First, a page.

This page is going to be dedicated to the history of Calverhall Village. I am hoping to get much support in this area from those of you who have lived in Calverhall all of your lives. I would like to fill this page full of your pictures and stories of days gone by.
What am i looking for??
> Old farming photos.
> Old Cloverly School photos and lists of people who attended.
> Pictures and stories of the village during the wars.
> Pictures and information of the Cloverly Hall fire and rebuild.
> Pictures and information about the refurbishment of the church bells at Holy Trinity.
> Points of historic interest within the village/estate.
I have made a start on this myself and so far have found the following
This watercolour was painted by Rev. Williams on 2nd August 1791. Calverhall or Corra Chapel, was rebuilt in 1879. The cost of the new church was paid for by Mrs Heywood, so that the church would be a memorial to her husband, John Pemberton Heywood who died on 9th May 1877.
This field was once the scene of a small but thriving village at Calverhall. The earthworks visible in the field are quite confusing to interpret. However, they appear to consist of a large curving holloway (or trackway) with a series of raised house platforms on either side. The settlement would have been populated during the medieval period (1066 - 1547) and may have been abandoned for a number of reasons. People often believe the Black Death of A.D. 1350 was the main cause for village desertion. However, it is more likely that that greedy landowners forced villages out so that the land could be reused for sheep farming.
This medieval (1066 - 1547) moat surrounds a rectangular island at Calverhall in Ightfield near Whitchurch. Although there are no surviving visible buildings on the island this was probably the site of a medieval manor house. Around 6,000 moated sites are known in England. The majority of those that have been excavated served as prestigious houses for the rich and wealthy. The moat was for display, used more as a status symbol rather than defence. Most medieval moated sites were built between A.D. 1250 and 1350.
This image is of the north window of the chancel in Corra Church. The window is in loving memory of Anna Maria Heywood. Corra is actually another name for the parish of Calverhall, which is to the north of Shrewsbury, near Prees. The Heywood family presented the church with several stained glass windows, one of which was this one presented in 1888.
The trace of a possible medieval (1066 - 1547) moated site has been identified in this field at Corra Common, Ightfield. The moat has been badly damaged by ploughing but the site appears to be small and rectangular in shape, the island measuring just 23 meters long and 16 meters wide. It would once have contained a house and other domestic buildings of a wealthy family. A fishpond has also been identified at the site and this would have been used to store and rear fish for the kitchen.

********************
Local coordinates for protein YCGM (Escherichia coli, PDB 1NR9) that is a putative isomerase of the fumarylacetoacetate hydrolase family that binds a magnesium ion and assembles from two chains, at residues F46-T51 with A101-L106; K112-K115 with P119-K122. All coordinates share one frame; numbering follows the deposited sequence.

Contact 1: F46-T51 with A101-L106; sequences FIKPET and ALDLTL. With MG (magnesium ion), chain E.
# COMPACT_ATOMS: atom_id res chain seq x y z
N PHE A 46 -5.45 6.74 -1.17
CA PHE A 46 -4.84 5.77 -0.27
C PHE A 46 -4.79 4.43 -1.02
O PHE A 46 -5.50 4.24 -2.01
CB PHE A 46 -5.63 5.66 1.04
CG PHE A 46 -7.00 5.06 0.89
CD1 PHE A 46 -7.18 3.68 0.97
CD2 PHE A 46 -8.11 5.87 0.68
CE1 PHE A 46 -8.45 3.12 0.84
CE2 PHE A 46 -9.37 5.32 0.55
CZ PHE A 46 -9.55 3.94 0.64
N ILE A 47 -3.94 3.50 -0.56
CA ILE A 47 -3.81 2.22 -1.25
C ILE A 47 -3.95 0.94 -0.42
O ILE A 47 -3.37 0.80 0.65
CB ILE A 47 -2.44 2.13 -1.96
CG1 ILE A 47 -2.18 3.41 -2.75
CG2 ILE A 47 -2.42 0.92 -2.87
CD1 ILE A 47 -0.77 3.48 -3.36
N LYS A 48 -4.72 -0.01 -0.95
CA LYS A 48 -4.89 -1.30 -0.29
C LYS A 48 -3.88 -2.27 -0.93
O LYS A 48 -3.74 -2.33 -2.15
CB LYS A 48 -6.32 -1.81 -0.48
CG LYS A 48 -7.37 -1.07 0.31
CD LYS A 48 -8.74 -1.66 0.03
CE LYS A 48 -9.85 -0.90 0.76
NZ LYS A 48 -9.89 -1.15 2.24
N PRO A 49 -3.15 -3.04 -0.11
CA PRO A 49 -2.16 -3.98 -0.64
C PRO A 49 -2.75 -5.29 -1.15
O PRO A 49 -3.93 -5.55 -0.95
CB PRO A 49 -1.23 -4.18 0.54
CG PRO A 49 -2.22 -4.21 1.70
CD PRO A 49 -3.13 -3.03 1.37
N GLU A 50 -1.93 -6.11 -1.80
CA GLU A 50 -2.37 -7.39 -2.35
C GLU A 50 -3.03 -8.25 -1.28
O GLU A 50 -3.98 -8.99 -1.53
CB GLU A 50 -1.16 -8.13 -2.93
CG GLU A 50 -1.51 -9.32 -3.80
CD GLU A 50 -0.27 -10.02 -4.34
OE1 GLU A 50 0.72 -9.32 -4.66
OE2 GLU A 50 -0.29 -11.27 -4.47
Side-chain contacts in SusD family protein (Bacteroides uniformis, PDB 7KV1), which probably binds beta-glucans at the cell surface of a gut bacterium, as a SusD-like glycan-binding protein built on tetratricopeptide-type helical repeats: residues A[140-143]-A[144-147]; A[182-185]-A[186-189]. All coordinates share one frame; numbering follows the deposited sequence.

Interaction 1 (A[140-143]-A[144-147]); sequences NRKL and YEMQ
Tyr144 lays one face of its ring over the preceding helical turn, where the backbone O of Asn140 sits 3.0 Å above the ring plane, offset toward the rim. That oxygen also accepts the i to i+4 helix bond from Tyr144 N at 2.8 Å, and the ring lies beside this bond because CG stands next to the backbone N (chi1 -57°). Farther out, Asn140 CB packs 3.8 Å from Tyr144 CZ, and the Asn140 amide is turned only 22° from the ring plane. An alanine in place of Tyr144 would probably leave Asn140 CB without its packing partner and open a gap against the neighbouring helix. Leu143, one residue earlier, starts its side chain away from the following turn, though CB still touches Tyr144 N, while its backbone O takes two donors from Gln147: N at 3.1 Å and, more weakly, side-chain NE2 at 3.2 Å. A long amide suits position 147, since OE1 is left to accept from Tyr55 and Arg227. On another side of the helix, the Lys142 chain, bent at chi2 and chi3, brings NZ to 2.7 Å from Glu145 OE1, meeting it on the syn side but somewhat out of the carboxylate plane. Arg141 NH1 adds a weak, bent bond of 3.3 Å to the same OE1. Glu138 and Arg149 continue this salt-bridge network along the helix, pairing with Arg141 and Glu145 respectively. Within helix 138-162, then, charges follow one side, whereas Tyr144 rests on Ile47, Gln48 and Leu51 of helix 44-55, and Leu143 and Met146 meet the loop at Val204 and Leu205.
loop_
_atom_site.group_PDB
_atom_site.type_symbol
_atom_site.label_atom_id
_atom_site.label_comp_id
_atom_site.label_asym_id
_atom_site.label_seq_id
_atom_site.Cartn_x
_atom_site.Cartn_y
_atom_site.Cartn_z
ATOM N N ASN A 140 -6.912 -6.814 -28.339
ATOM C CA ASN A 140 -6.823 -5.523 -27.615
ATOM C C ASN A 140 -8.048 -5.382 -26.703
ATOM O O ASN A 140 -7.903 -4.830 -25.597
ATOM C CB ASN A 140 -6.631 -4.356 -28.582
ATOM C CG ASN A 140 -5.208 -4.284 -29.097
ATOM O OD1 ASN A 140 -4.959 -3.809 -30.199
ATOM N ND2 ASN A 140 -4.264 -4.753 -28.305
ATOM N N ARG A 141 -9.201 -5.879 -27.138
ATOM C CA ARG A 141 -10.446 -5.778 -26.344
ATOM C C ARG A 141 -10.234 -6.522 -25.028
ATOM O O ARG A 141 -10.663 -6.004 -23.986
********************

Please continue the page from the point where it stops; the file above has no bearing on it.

This map records field names within the Township of Corrar in Prees Parish. It is based on historical records and maps drawn up in 1843. Field names are an invaluable source of information for historians, geographers and archaeologists alike. They can be used to suggest who owned the land and how it may have been used in the past. This map was compiled by Mr George Foxall. Starting in 1961 he worked for over a quarter of a century to produce some 500 maps covering the county of Shropshire. They are held at Shropshire Archives in Shrewsbury.
This watercolour was painted by Rev. Williams on 2nd August 1791 . The church of St. John the Baptist in Ightfield is and 15th centuries. However, the church was largely rebuilt during the 1860s
This is a representation of a brass figure that sits in Ightfield church. It is thought to date from around 1495 and is about 3ft and 6 inches long. Most of the church itself dates from the 14th century, although it was largely rebuilt in the 19th century.
This is the first Viscount Hill. Rowland Hill was born at Prees Hall on 11th August 1772 . He went to school at Ightfield and Chester and joined the 38th Foot Regiment in 1790. In 1791 he was transferred to the 53rd Shropshire Regiment of foot. He eventually went on to become Commander in Chief of the Army when the Duke of Wellington became Prime Minister in 1828.
Shavington Hall. Photograph from Leach's County Seats of Shropshire 1891
Mrs. Hugh Hammersley (Mary Frances Grant, 1863-1911), painted in 1892 by John Singer Sargent. This painting is in the Brooklyn Museum, New York.
She was the daughter of General Owen Edward Grant and Adelaide Higginson. Adelaide Higginson was the daughter of General George Powell Higginson, Grenadier Guards, Col. of the 94th Regiment*, who carried the Regimental Colours of the Grenadier Guards at the Battle of Corunna (1809), by his wife Lady Frances Elizabeth Needham (d. 1890), daughter of the 1st Earl of Kilmorey (who fought at the Battle of Bunker Hill in 1775) seated at Shavington Hall (or Park), nr. Market Drayton, Shropshire, which was demolished in 1958
Lonsdale (Canada) • This part of North Vancouver is named after Arthur Heywood-Lonsdale of Shavington Hall, Shropshire, who with a kinsman once owned the waterfront between Moodyville and the Capilano River
The above image is from Calverhall School taken in 1924
Back row - L Spragg, S Malam, G Worral, H Dykes, T Ridgeway, J Cadman, S Pennell, Miss Gourlay
4th row - Miss Smith, G Ridgeway, M Morris, E Cadman, W Stanley, L Pennell, G Cliff, M Charlesworth, N Dykes
3rd Row - N Bailey, M Lister, D Ward, M Cadman, E Broadbent, W Evans
2nd row - W Cadman, E Higginson, R Higginson, J Morris, G Jenkins, R Evans
Front row - P Cadman, T Price, C Perkins, C Ridgeway, H Jones.